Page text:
Btrfs as default filesystem for Fedora 23?

Josef Bacik josef at toxicpanda.com
Wed Aug 5 18:09:35 UTC 2015


On Tue, Jun 23, 2015 at 12:24 PM, Neal Gompa <ngompa13 at gmail.com> wrote:
> Hey all,
>
> Over the last few months (since Fedora 22 beta's release), I've been using
> Btrfs as my daily driver filesystem across a multitude of machines. After
> Fedora 22 released, I tried it with RAID 5 and RAID 6 enabled on a few
> machines with fantastic success (there aren't even any scary warnings about
> being experimental anymore!).
>
> Admittedly, my tests have been specific to my needs (media center storage,
> workstations, laptops with SSDs, etc.), but it appears to work really well
> now.
>
> Also, with kernel 4.1 imported into rawhide, we've now got performance
> improvements for large (>20TB) filesystems (though it's been plenty fast for
> my 48TB array).
>
> As I recall, Josef Bacik mentioned that he'd be pushing for Btrfs becoming
> the default in Fedora 23. At this point, I'm personally convinced that it is
> certainly ready and doable for F23.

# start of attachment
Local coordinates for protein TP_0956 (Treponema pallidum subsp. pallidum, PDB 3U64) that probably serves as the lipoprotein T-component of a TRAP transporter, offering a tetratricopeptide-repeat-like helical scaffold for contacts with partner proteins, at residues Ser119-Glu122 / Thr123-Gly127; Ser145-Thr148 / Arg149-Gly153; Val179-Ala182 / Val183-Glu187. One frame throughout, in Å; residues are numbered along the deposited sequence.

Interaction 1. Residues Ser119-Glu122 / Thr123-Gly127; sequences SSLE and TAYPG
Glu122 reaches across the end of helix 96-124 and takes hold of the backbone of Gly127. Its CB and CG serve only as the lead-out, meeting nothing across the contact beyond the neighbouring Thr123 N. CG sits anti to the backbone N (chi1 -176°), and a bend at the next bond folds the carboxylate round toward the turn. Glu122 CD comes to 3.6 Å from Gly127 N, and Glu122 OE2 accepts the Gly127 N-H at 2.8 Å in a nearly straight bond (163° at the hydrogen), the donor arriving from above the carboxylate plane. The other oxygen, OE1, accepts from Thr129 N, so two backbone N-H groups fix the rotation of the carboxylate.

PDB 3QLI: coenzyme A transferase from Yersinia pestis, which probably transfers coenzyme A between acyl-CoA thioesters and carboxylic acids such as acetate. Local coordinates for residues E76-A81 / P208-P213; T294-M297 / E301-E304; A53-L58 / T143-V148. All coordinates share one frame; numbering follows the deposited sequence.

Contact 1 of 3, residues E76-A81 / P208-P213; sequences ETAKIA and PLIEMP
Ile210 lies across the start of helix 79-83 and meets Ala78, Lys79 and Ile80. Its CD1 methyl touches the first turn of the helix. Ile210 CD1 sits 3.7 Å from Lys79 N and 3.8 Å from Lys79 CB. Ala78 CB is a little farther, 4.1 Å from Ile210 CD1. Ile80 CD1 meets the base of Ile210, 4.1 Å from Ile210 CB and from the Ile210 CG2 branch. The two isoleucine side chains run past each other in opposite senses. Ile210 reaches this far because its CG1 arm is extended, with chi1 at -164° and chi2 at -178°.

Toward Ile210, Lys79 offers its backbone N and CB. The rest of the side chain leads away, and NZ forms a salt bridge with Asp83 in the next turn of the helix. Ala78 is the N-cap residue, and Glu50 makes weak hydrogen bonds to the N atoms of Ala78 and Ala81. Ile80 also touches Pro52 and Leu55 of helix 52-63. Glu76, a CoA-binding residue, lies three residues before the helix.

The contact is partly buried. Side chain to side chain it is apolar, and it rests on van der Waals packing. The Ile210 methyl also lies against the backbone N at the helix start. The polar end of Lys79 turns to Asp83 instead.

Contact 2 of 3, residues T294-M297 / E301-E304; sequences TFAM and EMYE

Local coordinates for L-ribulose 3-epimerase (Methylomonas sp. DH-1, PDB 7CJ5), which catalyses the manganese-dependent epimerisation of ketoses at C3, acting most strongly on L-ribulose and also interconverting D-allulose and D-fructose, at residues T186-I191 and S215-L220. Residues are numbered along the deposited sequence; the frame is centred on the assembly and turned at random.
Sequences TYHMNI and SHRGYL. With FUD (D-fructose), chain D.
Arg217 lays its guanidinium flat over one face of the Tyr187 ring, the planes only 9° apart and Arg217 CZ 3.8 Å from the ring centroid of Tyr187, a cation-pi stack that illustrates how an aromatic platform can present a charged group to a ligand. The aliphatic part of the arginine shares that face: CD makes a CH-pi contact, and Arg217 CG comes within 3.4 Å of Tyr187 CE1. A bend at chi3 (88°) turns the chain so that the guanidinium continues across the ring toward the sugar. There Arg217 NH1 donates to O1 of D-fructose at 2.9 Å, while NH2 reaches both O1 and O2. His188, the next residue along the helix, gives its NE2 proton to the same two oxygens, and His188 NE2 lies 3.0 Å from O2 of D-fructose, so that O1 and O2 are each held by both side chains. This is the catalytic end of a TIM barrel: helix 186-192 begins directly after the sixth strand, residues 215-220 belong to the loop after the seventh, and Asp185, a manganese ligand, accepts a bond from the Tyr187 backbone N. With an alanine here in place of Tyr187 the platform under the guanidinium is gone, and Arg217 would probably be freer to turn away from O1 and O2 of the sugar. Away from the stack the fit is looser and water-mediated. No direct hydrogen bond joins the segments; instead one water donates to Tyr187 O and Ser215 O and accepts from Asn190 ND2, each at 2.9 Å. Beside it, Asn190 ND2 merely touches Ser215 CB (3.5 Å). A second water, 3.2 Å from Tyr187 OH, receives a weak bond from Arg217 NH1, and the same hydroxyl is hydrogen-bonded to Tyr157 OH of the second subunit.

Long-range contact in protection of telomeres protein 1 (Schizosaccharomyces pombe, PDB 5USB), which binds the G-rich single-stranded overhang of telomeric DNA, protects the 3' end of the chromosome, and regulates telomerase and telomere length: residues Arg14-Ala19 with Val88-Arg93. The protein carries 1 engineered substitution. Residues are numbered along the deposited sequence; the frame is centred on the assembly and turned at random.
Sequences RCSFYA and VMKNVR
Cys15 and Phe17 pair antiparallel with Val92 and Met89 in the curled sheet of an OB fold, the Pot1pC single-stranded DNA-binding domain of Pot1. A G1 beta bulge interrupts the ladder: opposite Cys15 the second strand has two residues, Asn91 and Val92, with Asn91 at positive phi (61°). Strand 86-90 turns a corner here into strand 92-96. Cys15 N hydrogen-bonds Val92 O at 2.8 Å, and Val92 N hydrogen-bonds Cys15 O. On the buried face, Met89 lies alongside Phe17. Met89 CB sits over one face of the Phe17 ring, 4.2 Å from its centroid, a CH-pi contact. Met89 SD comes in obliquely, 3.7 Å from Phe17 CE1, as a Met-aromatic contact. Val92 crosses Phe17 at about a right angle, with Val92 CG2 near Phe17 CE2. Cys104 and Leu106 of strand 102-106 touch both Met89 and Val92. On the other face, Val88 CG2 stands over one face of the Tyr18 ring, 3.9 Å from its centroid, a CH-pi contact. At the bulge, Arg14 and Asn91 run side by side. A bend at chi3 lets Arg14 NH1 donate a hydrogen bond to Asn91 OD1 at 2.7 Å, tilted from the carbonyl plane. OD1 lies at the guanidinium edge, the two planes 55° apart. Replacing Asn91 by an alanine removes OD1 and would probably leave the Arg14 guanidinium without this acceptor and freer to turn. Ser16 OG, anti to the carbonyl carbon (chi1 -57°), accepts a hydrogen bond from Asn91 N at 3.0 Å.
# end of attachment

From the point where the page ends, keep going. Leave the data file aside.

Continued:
>
> Perhaps other guys with more experience on this stuff could chime in with
> feedback/information/etc, but it feels like we should start the process to
> get everything ready for Btrfs being default in Fedora 23.
>
> The question now is: as a distribution, where are we on this? The tools seem
> to work, the filesystem appears stable, and I've not been able to cause the
> filesystem to corrupt itself with any kind of user error or cause it to keel
> over. So, what's left?
>

Sorry I completely missed this conversation.  I'm not interested in
pushing btrfs into Fedora now.  There is nobody to support it if
things go wrong.  If you want to use btrfs you can, or you can use
Suse.  We're finding and fixing things in our internal testing at
Facebook, and the power fail testing stuff I added early this year has
given me a lot of confidence in our ability to not lose all of your
data due to some weird bug.  In a few months we'll have switched over
lots of our boxes onto btrfs so that will give us a pretty good way to
keep track of stability in a production environment.  After that I
imagine it'll be good to go for Fedora, but that'll be somebody else's
decision, I'm no longer super interested in driving anything in
Fedora.  Thanks,

Josef


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